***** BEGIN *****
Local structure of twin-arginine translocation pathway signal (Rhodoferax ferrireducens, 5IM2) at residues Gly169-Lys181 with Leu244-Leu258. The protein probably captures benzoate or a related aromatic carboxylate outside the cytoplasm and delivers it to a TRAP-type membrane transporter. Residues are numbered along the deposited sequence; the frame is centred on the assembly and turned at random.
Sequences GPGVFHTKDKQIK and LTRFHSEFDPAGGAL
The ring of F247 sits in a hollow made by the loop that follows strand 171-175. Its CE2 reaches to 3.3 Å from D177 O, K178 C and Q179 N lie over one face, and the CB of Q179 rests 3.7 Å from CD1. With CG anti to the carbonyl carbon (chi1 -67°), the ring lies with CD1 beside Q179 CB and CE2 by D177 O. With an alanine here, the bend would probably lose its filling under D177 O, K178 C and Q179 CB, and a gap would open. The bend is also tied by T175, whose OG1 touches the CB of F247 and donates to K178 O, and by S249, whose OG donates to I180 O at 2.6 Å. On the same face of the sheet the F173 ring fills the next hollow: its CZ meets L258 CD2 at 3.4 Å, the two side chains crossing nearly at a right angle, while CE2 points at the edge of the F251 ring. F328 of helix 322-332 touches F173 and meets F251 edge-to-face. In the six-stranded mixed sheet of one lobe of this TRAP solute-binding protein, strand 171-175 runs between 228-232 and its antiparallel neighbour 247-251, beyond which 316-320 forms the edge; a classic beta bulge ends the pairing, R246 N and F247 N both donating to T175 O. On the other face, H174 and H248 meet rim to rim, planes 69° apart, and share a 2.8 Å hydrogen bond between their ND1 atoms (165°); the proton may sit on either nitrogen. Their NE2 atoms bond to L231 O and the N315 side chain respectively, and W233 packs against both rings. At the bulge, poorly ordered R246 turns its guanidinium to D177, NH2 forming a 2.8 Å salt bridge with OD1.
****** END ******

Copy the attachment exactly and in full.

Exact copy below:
Local structure of twin-arginine translocation pathway signal (Rhodoferax ferrireducens, 5IM2) at residues Gly169-Lys181 with Leu244-Leu258. The protein probably captures benzoate or a related aromatic carboxylate outside the cytoplasm and delivers it to a TRAP-type membrane transporter. Residues are numbered along the deposited sequence; the frame is centred on the assembly and turned at random.
Sequences GPGVFHTKDKQIK and LTRFHSEFDPAGGAL
The ring of F247 sits in a hollow made by the loop that follows strand 171-175. Its CE2 reaches to 3.3 Å from D177 O, K178 C and Q179 N lie over one face, and the CB of Q179 rests 3.7 Å from CD1. With CG anti to the carbonyl carbon (chi1 -67°), the ring lies with CD1 beside Q179 CB and CE2 by D177 O. With an alanine here, the bend would probably lose its filling under D177 O, K178 C and Q179 CB, and a gap would open. The bend is also tied by T175, whose OG1 touches the CB of F247 and donates to K178 O, and by S249, whose OG donates to I180 O at 2.6 Å. On the same face of the sheet the F173 ring fills the next hollow: its CZ meets L258 CD2 at 3.4 Å, the two side chains crossing nearly at a right angle, while CE2 points at the edge of the F251 ring. F328 of helix 322-332 touches F173 and meets F251 edge-to-face. In the six-stranded mixed sheet of one lobe of this TRAP solute-binding protein, strand 171-175 runs between 228-232 and its antiparallel neighbour 247-251, beyond which 316-320 forms the edge; a classic beta bulge ends the pairing, R246 N and F247 N both donating to T175 O. On the other face, H174 and H248 meet rim to rim, planes 69° apart, and share a 2.8 Å hydrogen bond between their ND1 atoms (165°); the proton may sit on either nitrogen. Their NE2 atoms bond to L231 O and the N315 side chain respectively, and W233 packs against both rings. At the bulge, poorly ordered R246 turns its guanidinium to D177, NH2 forming a 2.8 Å salt bridge with OD1.